Just as Braque's early years lack the struggles of the misunderstood artist celebrated in fiction--except, of course, for private, self-imposed aesthetic struggles--so, too, is novelistic romance lacking. There is no succession of discarded mistresses in his history, no litigious offspring. Braque married Marcelle Lapre when he was thirty and they remained together, childless, until the end of his life, more than half a century later. All but the first dozen years of their married life were spent in the substantial house and studio, designed by the architect Auguste Perret, that Braque had built on a quiet cul-de-sac (now called rue Georges Braque) near the Parc Montsouris, in Montparnasse. Summers were spent at their house in Varengeville, on the coast of Normandy.
Except for one dreadful incident when he served in World War I, Braque's life was devoid of conventional drama. Having suffered a severe head wound, First Lieutenant Braque was left for dead on the battlefield. Rescued by stretcher bearers the next day, he remained in a coma for several days, recovering consciousness on his birthday. He is reported to have lost his sight temporarily, and from then on there were no more stories about Braque's extraordinary strength (although there is a photograph of the painter standing on his head, at the beach, in 1924). For undergoing this ordeal Braque was awarded the Croix de Guerre and made a chevalier of the Legion d'Honneur.
The greatest adventure of Braque's life was the six-year exchange with Picasso, which generated some of the most innovative and beautiful paintings in all modernism. The other significant moments in Braque's long life tend to be formal and stately, such as receiving first prize at the Carnegie International Exhibition of 1937 and at the Venice Biennale of 1948. Major exhibitions of his work toured Europe and the United States during his lifetime, and a retrospective exhibition even went to Tokyo, long before the Japanese became significant consumers of modernist French art. Special issues of important art magazines were devoted to his work. Toward the end of his life he was invited to decorate the ceiling of the Louvre's Salle Henri II, where the Etruscan collection was then displayed, and at seventy-nine Braque became the first living artist ever accorded a one-man exhibition at that august museum. When he died in 1963, at eighty-one, Braque was granted state honors at his funeral; Andre Malraux, the minister of culture, delivered the funeral oration in the Cour Carree of the Louvre.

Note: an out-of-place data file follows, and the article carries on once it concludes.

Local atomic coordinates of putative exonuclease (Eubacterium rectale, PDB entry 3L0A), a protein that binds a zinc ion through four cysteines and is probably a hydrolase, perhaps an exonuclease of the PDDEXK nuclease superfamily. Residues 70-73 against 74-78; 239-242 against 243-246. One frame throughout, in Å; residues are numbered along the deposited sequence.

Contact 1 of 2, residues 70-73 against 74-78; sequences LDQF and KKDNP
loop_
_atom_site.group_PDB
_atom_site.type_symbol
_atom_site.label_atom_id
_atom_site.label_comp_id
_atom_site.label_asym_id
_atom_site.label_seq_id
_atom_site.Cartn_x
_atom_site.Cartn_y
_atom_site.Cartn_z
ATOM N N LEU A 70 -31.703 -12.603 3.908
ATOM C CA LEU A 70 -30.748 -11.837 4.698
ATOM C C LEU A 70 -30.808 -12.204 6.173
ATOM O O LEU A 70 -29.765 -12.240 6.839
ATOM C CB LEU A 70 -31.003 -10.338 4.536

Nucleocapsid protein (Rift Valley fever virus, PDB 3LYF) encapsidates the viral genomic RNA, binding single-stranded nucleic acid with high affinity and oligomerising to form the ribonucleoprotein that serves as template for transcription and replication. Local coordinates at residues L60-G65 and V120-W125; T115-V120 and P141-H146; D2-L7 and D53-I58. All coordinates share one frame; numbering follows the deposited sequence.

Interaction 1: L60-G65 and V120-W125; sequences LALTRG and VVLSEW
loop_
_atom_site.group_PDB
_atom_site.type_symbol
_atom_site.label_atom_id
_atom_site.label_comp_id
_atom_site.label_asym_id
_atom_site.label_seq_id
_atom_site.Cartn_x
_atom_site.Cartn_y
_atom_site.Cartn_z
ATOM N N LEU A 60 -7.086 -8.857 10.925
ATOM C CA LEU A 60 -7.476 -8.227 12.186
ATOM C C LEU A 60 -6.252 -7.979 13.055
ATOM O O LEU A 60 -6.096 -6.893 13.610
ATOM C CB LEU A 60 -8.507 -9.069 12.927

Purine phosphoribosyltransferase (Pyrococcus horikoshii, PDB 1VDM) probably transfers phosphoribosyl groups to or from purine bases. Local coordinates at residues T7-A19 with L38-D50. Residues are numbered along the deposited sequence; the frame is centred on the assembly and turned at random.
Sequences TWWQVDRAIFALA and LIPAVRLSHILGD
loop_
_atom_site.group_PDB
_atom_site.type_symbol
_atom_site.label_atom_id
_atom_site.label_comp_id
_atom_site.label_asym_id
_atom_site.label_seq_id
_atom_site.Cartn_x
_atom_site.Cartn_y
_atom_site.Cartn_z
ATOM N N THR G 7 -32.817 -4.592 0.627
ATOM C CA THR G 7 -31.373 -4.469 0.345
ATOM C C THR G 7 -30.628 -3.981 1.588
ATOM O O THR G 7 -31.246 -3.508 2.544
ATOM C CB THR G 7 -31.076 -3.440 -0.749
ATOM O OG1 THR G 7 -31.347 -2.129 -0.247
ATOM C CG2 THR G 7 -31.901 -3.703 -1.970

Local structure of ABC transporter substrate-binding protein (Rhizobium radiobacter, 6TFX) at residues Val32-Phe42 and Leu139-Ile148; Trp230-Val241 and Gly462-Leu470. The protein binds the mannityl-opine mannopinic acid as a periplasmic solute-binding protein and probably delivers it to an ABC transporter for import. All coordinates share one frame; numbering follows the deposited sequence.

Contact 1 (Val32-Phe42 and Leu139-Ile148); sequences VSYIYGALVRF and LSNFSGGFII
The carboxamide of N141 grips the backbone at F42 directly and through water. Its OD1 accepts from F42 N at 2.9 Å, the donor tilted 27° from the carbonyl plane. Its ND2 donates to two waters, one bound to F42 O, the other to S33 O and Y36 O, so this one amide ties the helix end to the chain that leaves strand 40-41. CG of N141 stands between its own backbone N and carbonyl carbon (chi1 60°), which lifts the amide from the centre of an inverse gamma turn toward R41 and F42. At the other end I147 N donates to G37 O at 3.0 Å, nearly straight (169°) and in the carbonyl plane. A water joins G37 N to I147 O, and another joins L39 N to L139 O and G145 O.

Braque thought long and hard about his art and about art in general, but the writings he left are masterpieces of the elliptical that conceal more than they reveal. His introspective notebooks, with their epigrammatic texts and shorthand drawings, are almost Oriental in their economy. When the first section was published, in 1948, Rebecca West commented, "Nothing in these notebooks, however, sheds the slightest light on Braque's private life, his passions, his ideas, his fantasies." There are no heartfelt letters available to outsiders (if, indeed, they exist), no private journals that make us privy to hidden agonies.
Interviews prove only slightly more illuminating, yielding provocative but often tantalizingly oblique replies. Speaking of the time he and Picasso reintroduced color into Cubism, after years of working in near monochrome, Braque once said: "I don't want to pretend that this was a discovery: on the contrary, this independent impact of color had already been sensed by painters, but we gave it all our attention. We made it our point of departure, but as soon as we got down to work, all calculation had to cease--and that's the only reason our painting is alive. It ceased being speculative and became real . . . I have often reflected upon all that and I find it very difficult to grasp it all."
Braque demands to be judged by his art, not by his life. In a single-minded pursuit of excellence, he devoted himself to the making of thoughtful, deeply felt images, and--like many of the best artists of his time, like Picasso, like Henri Matisse, like Pierre Bonnard--he trusted the results to speak for themselves, without benefit of theory or explication. In his notebooks he wrote: "In art, there is only one thing that counts: the thing that you can't explain." Treading the boundary between the verifiable and the inexplicable, between perception and conception, Braque changed art irrevocably. Under the tutelage of his pictures and those of like-minded colleagues such as Matisse and Picasso, artists and viewers alike came to value invention as highly as they did faithful depiction and to accept the reality of the art object as equal to the reality of anything in the existing world.
Despite the enormous implications of these notions, Braque's own investigations were deliberately limited. It is not that he was unadventurous. In terms of materials and techniques he was only too willing to experiment, testing the possibilities of a great variety of media, as European artists tend to do. He worked in plaster, bronze, and a range of graphic techniques; he designed theater decors and costumes, stained glass and jewelry. The results are, at best, mixed, usually lacking the sense of deep engagement that characterizes even his lesser paintings. (His sculpture is better left ignored.) In spite of his curiosity about other approaches, Braque was first and foremost a painter, someone who always thought in terms of moving a more or less fluid substance across a surface.
The aesthetic territory that Braque chose to explore was relatively narrow, especially compared to the limitless field claimed by Picasso, who restlessly tried and discarded new approaches throughout his career. Unlike Picasso, Braque remained faithful to the possibilities of Cubism for most of his life. For Picasso, some aspects of Cubism became part of a manner, rather than formal imperatives. Braque, on the other hand, seems to have regarded Cubism as an infinitely flexible and variable language capable of accommodating everything he could possibly wish to say--rather like French itself, with its unbreakable rules and precedents that nonetheless allow writers to speak in individual voices. Braque may have stayed within self-imposed boundaries during his long and productive life as a painter, but he did so with a seriousness, a lucidity, and an intensity that make his best paintings unforgettable. As he wrote in his notebooks: "Limited means produce new forms, inspire creativity, make a style. Progress in art does not consist in reducing limitations, but in knowing them better."
|1||Early Life and Work||15|
|3||Braque and Picasso||29|
|5||The 1920s and 1930s||61|
|6||Salons, Studios, and Birds||77|
|Notes on Technique||105|